Friday, October 07, 2005

Friday Random 10: I'm Drifting and Drifting
It's another Friday and another Random 10 from the laptop music stash. Lots of blues on this list, but just enough 70s music to remind you whose list this is.

"I'm Stone in Love With You"/Stylistics/The Best of the Stylistics. Man, I love me some Stylistics. Russell Thompkins' unbelievable falsetto is one of the most distinctive voices ever put on record, and you'd need a voice like his to keep a lyric like this from becoming intolerable.

"Monday Morning"/Fleetwood Mac/Fleetwood Mac.
From the album with "Over My Head," "Rhiannon," and "Say You Love Me." How this was never released as a 45, I can't imagine.

"Waltz for Debby"/Bill Evans Trio/Smithsonian Collection of Jazz Piano, Vol. 4. Perhaps the quintessential Evans tune, originally appearing on Live at the Village Vanguard from 1961, with Evans' original trio of drummer Paul Motian and bassist Scott LaFaro. LaFaro would be killed in a traffic accident only a few days after the Village Vanguard date.

"Isabella"/Ronnie Earl and the Broadcasters/Grateful Heart: Blues and Ballads. Imagine a little jazz or blues club somewhere, the kind of place only a few people know about. It's after midnight, so up on the bandstand, a blues band is slipping into a mellow, late-night mode. In my imagination, they sound just like this.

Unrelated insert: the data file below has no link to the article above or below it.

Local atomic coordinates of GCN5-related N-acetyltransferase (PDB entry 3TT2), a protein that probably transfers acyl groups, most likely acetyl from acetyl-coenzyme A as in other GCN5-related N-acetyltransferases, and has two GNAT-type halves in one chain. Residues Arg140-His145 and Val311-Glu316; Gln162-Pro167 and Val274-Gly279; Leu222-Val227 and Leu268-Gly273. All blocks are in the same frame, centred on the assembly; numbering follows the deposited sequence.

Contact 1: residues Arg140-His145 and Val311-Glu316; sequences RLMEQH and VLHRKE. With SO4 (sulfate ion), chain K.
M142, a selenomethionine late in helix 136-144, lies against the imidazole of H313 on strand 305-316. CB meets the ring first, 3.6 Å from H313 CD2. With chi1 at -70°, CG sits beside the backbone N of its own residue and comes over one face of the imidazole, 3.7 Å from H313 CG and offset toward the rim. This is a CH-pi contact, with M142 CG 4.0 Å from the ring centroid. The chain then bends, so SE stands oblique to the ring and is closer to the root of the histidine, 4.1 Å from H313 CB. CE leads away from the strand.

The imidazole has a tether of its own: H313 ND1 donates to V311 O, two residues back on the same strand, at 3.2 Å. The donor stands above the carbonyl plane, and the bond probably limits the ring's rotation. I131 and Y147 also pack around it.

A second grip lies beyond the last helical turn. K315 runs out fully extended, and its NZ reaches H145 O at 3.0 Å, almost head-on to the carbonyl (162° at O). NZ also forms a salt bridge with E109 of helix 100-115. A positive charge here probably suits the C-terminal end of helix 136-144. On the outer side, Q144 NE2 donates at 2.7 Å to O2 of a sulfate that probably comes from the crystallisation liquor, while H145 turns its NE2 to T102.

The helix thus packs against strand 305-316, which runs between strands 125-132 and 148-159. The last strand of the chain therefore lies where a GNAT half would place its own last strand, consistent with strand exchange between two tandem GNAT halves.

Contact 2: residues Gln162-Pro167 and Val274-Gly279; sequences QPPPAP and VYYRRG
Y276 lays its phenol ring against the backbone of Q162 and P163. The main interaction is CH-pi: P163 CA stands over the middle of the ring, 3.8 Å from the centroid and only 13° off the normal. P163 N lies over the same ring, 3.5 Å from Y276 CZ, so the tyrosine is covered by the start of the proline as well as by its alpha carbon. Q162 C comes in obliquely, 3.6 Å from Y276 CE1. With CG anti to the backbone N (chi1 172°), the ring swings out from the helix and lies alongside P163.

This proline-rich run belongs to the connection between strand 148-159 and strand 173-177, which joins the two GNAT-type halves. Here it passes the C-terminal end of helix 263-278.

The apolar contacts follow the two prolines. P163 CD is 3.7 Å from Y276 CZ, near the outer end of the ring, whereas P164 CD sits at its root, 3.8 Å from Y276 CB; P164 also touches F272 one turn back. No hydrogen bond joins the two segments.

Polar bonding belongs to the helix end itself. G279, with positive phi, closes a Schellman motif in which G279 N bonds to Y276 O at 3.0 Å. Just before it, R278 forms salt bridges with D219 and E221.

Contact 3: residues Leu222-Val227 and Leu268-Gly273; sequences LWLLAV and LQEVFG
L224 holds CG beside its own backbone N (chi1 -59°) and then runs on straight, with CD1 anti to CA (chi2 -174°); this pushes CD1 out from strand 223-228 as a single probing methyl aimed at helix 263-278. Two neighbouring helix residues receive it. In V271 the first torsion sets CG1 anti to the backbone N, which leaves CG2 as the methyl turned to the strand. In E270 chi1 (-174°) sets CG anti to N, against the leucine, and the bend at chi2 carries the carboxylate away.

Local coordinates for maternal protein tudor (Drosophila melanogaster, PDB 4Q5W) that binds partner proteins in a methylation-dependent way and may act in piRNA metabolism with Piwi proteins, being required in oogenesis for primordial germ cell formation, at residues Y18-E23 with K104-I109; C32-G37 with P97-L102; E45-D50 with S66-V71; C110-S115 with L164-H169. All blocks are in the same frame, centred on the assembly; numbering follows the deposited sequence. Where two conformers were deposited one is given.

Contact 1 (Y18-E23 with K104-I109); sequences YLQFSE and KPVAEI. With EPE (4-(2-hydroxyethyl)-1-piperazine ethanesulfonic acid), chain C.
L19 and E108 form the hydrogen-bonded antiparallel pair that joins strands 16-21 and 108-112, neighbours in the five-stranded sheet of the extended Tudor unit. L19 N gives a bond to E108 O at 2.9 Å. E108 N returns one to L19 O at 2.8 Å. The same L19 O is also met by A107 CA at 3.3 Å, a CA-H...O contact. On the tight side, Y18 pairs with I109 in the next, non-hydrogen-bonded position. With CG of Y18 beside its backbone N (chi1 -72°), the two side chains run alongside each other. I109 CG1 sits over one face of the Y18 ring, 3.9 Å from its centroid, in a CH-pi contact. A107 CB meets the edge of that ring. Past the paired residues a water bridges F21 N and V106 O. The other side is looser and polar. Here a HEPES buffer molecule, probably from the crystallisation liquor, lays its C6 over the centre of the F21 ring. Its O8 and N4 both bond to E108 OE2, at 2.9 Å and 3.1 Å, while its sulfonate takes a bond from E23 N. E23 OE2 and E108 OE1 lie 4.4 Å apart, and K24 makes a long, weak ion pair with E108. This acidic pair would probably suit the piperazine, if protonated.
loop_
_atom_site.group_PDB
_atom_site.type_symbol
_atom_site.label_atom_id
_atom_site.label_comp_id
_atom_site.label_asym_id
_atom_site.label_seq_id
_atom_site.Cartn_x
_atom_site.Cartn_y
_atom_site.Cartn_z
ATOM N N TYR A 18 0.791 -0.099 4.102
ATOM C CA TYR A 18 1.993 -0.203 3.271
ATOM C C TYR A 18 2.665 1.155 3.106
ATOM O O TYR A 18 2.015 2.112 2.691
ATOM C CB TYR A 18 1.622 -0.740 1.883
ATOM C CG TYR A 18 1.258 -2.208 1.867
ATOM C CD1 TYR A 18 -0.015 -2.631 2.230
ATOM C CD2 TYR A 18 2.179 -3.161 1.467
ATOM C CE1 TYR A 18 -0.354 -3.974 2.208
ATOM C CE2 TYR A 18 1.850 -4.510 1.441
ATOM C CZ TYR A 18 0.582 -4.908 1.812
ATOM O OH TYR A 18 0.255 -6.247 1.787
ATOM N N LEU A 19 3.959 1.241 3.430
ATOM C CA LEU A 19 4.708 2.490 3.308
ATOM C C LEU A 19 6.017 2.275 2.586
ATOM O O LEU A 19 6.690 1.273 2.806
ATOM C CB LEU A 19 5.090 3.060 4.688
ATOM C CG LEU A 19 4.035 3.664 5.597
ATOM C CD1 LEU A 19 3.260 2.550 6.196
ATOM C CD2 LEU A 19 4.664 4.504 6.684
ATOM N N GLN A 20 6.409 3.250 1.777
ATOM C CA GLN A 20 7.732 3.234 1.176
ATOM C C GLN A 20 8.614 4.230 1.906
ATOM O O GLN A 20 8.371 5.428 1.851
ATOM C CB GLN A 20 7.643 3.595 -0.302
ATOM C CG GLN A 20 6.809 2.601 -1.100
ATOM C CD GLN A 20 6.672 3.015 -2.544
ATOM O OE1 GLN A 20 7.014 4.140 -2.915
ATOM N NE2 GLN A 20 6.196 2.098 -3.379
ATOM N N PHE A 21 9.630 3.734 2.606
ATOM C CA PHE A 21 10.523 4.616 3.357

"Love Is Dangerous"/Fleetwood Mac/25 Years: The Chain. Originally from the 1990 album Behind the Mask, which is really the last album from Fleetwood Mac as we knew them in the 70s and 80s.

"Moritat"/Sonny Rollins/Saxophone Colossus. You know this tune by another title: "Mack the Knife." Saxophone Colossus, released in 1956, is the Rollins album to have if you're only having one, featuring his signature song "St. Thomas," a version of the standard "You Don't Know What Love Is," and "Blue Seven."

"Stingaree"/Charlie Musselwhite/The Alligator Records 25th Anniversary Collection.
An ominous blues about a very dangerous character, delivered by a singer who usually sounds pretty amiable.

"Fly Like a Bird"/Boz Scaggs/Some Change. It takes some talent to turn such a pedestrian simile into a great song, but Boz has it. Great cajun feel, too--dig that accordion.

"Driftin'"/Eric Clapton/From the Cradle. A version of Charles Brown's "Drifting Blues," the first blues record ever to sell a million copies.

"Just Like Greta"/Van Morrison/Magic Time.
One of Morrison's primary inspirations is his hatred of fame: On his latest CD, it results in a gorgeous tune with a sweet organ line and a spine-tingling choir backing him up. "Just like Greta Garbo, I want to be alone."

Quote of the Day: There's just something about this line that I can't shake. It's the Rude Pundit, who's often quoteworthy, writing yesterday about Crazy Ass George, the drunken, paranoid wacko at the end of the bar who sees imaginary threats everywhere: "[O]utside, where the rest of us are, there's only the cool breeze, smelling of rich autumn, blowing away the scent of summer decay, and stars, man, bright fuckin' stars, against a big, dark, endless sky, and earth under your feet that'll take you back home."

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